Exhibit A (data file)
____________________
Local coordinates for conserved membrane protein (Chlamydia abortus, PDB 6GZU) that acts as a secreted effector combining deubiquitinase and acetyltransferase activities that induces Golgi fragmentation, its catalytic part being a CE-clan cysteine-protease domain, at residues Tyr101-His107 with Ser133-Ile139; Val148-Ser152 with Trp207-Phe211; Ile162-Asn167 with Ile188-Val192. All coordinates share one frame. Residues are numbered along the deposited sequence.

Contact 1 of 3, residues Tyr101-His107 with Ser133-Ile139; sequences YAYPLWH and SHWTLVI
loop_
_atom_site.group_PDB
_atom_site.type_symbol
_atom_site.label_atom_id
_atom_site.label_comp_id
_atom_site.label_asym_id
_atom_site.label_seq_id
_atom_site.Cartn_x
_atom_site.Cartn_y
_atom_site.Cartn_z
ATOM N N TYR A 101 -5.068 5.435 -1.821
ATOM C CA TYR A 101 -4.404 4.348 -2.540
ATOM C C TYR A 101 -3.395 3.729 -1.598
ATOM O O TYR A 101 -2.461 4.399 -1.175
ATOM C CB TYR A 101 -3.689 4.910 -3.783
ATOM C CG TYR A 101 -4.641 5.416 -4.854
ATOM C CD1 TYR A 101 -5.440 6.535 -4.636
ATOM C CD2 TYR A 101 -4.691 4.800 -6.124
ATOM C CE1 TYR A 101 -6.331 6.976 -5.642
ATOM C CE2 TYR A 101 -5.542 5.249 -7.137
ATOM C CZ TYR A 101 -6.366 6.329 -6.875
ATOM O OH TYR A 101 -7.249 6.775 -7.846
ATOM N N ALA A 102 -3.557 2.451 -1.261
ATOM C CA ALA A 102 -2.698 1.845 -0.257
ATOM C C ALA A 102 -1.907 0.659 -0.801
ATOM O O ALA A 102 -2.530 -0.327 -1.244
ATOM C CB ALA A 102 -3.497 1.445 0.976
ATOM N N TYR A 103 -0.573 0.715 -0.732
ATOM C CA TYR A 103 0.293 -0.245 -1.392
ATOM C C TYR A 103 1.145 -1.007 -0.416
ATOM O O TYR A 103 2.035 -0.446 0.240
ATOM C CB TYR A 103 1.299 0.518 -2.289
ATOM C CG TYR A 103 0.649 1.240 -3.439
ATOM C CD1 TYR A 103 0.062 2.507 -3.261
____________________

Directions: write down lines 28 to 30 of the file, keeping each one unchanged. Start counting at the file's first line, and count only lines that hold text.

ATOM O O ALA A 102 -2.530 -0.327 -1.244
ATOM C CB ALA A 102 -3.497 1.445 0.976
ATOM N N TYR A 103 -0.573 0.715 -0.732